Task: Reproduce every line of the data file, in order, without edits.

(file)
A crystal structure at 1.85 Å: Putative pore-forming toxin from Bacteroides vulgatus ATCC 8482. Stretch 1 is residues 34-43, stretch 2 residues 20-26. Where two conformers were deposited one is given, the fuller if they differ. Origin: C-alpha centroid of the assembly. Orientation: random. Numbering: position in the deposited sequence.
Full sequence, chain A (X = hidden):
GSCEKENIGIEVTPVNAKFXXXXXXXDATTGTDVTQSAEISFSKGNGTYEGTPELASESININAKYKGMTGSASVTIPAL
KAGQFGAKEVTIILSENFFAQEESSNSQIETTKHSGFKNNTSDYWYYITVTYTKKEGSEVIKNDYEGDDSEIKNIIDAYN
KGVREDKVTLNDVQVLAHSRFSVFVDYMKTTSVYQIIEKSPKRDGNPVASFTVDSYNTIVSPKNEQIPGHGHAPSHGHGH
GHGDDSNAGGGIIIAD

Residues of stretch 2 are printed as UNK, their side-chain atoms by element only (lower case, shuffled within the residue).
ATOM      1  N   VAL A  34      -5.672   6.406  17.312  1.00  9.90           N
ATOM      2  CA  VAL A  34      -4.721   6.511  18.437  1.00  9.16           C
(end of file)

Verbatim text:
A crystal structure at 1.85 Å: Putative pore-forming toxin from Bacteroides vulgatus ATCC 8482. Stretch 1 is residues 34-43, stretch 2 residues 20-26. Where two conformers were deposited one is given, the fuller if they differ. Origin: C-alpha centroid of the assembly. Orientation: random. Numbering: position in the deposited sequence.
Full sequence, chain A (X = hidden):
GSCEKENIGIEVTPVNAKFXXXXXXXDATTGTDVTQSAEISFSKGNGTYEGTPELASESININAKYKGMTGSASVTIPAL
KAGQFGAKEVTIILSENFFAQEESSNSQIETTKHSGFKNNTSDYWYYITVTYTKKEGSEVIKNDYEGDDSEIKNIIDAYN
KGVREDKVTLNDVQVLAHSRFSVFVDYMKTTSVYQIIEKSPKRDGNPVASFTVDSYNTIVSPKNEQIPGHGHAPSHGHGH
GHGDDSNAGGGIIIAD

Residues of stretch 2 are printed as UNK, their side-chain atoms by element only (lower case, shuffled within the residue).
ATOM      1  N   VAL A  34      -5.672   6.406  17.312  1.00  9.90           N
ATOM      2  CA  VAL A  34      -4.721   6.511  18.437  1.00  9.16           C